This Saturday's LSU vs. Alabama matchup, which is already being far too prematurely dubbed the "Game of the Century" - marking the second such game we've had so far since 2000 - will have a decided impact on the forthcoming bowl season and the BCS championship game which culminates it. LSU and Alabama, as we all know, sit at numbers one and two respectively in the BCS standings but, by virtue of being in the same conference division, cannot possibly play in the BCS national championship game. That has led many to treat this game as some sort of de facto national title matchup, presuming that the winner here will go on to play in and win the BCS championship match.
That, frankly, is a bit too boring for me. I do not want my college football season decided in week ten. I want absolutely heart wrenching, media firestorm inducing, collective hand wringing chaos, and I think this weekend could be the weekend during which such begins.
With Clemson, Wisconsin, and Oklahoma all losing in recent weeks, we are now left with four unbeaten teams from automatically qualifying BCS conferences: LSU and Alabama from the SEC, Stanford from the Pac 12, and Oklahoma State from the Big XII. Also undefeated are a pair of potential "BCS Busters", a term far more cliched than "game of the century", in undefeated Boise State and Houston.
If we assume that everyone who is winning now will continue winning and presume that all more highly ranked teams will defeat all more lowly ranked teams, then LSU will play - and defeat - Oklahoma State in the BCS National Title Game.
There, that's it. Case closed. Season's over.
Of course you, I, and everyone else who gives half of a damn about this sport will continue watching the season long after its outcome is clearly destined, but I do believe that we will, under such a circumstance, wonder what could have been. So let's do that; let's talk about what can become of this.
Let's say LSU wins. Let's give them, their #1 ranking, their incredible good luck streak, their freakish athletes, and their batshit head coach the collective benefit of the doubt and say they squeak one out over the Tide in Tuscaloosa. Alabama then goes on to run the table, predictably on the back of Trent Richardson, to finish 11-1.
But, during that final week of football, where Alabama predictably drags Auburn's limp carcass around Jordan-Hare Stadium for a half-hour, LSU ups and loses to another team in the BCS' top-ten, Arkansas.
This, of course, presumes that Arkansas does win this weekend's other matchup between two top-ten teams as they face South Carolina before the Alabama-LSU game, but that's a given in this game.
So where are we then? We're in the position that Texas Tech, Texas, and Oklahoma found themselves in in 2008, is where. We will have an 11-1 LSU, an 11-1 Arkansas, and an 11-1 Alabama in a logically impossible three way tie (X can be greater than Y, and Y can be greater than Z, but Z cannot be greater than X). By rule, whoever leads in the BCS standings would be given the nod to represent the West in the SEC Title game. I have no reason to conclude that Arkansas, assuming they win by a fairly normal margin, would take on the Gamecocks in Atlanta.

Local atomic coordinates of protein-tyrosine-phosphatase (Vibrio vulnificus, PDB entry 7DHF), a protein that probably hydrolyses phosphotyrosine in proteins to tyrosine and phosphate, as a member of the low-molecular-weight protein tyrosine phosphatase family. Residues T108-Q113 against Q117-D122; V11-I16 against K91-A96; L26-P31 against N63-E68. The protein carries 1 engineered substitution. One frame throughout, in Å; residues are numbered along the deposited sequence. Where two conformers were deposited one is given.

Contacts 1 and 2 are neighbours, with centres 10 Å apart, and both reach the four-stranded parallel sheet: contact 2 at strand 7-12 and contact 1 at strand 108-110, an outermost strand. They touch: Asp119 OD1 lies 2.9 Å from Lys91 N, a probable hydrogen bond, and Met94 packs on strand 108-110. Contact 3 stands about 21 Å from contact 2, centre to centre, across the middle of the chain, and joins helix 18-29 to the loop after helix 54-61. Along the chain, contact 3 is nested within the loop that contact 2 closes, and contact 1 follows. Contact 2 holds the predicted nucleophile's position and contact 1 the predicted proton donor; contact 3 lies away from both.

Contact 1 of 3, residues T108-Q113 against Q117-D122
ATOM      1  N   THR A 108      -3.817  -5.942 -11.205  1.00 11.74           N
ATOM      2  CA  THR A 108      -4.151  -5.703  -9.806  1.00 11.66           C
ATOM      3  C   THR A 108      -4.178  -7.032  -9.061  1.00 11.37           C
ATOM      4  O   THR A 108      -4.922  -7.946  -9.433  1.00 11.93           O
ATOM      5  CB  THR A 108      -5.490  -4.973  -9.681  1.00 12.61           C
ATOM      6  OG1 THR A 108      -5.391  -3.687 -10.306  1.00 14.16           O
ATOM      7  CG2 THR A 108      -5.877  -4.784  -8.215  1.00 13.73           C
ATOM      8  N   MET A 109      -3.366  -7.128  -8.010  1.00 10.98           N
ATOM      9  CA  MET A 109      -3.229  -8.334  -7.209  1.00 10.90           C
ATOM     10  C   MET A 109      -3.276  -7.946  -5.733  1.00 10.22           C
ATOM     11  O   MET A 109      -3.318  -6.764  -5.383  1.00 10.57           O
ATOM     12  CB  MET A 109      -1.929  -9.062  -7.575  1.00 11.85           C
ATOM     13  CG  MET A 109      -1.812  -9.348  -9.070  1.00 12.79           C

If Stanford and Oklahoma State can win out, something which cannot be treated as a given considering that the they have Oregon and Oklahoma remaining on their respective schedules, then the logical conclusion is that the Cardinal will face the Cowboys in one of the least watched BCS Championship Games ever. But if either of them are to lose, you'd then have the pesky Broncos of Boise State in the driver seat for a championship bid (never you mind the fact that the only better-than-decent team they've played this season is Georgia).
But let's say Boise State pulls a Boise State and does something like lose to UNLV or Wyoming, Stanford loses to Oregon, and Oklahoma State loses to Oklahoma. What would we have then?
We'd have Arkansas or South Carolina playing Houston in the BCS Title Game. Or maybe Clemson. Or maybe even Nebraska. But the long and short of it is that we'd have convoluted, chaotic nonsense, with nearly a dozen teams all clamoring for their legitimacy as a contendor to, amidst a cloud of appropriately-colored confetti, lift the crystal football at the end of the college football season, while we fans sit around and wonder just why it is exactly that our favorite brand of our favorite sport can't get with the picture and move to a damned playoff system already.
Suffice it to say that the rest of the season could either be very, very interesting, or woefully predictable. All of that begins this Saturday.